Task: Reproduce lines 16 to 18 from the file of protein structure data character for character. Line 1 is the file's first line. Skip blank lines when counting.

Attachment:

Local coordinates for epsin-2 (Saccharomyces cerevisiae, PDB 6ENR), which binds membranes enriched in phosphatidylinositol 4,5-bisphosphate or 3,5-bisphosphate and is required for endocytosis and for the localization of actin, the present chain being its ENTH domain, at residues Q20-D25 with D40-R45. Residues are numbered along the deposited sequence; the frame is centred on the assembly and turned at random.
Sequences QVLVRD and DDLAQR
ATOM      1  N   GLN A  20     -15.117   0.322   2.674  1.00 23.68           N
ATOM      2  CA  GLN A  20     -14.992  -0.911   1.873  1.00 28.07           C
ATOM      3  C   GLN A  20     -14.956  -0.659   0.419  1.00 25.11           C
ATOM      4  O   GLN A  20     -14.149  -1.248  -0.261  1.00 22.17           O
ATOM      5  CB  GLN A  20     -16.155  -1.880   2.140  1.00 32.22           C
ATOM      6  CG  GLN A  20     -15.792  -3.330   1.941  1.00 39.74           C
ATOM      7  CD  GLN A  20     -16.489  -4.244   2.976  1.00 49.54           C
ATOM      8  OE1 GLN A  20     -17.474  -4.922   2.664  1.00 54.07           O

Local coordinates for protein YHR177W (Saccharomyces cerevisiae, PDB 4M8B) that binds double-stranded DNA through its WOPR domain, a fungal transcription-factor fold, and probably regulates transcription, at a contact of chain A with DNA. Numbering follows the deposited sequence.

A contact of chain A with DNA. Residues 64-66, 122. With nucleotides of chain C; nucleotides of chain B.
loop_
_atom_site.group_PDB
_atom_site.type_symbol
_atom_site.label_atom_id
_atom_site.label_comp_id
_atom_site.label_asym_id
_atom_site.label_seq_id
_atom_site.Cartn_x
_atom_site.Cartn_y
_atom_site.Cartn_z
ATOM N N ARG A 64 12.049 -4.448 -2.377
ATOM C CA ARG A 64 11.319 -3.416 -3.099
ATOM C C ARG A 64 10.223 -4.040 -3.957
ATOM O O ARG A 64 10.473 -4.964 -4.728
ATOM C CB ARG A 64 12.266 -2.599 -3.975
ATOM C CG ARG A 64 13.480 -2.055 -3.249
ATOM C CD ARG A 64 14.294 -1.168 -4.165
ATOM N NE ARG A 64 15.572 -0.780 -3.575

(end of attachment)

_atom_site.label_atom_id
_atom_site.label_comp_id
_atom_site.label_asym_id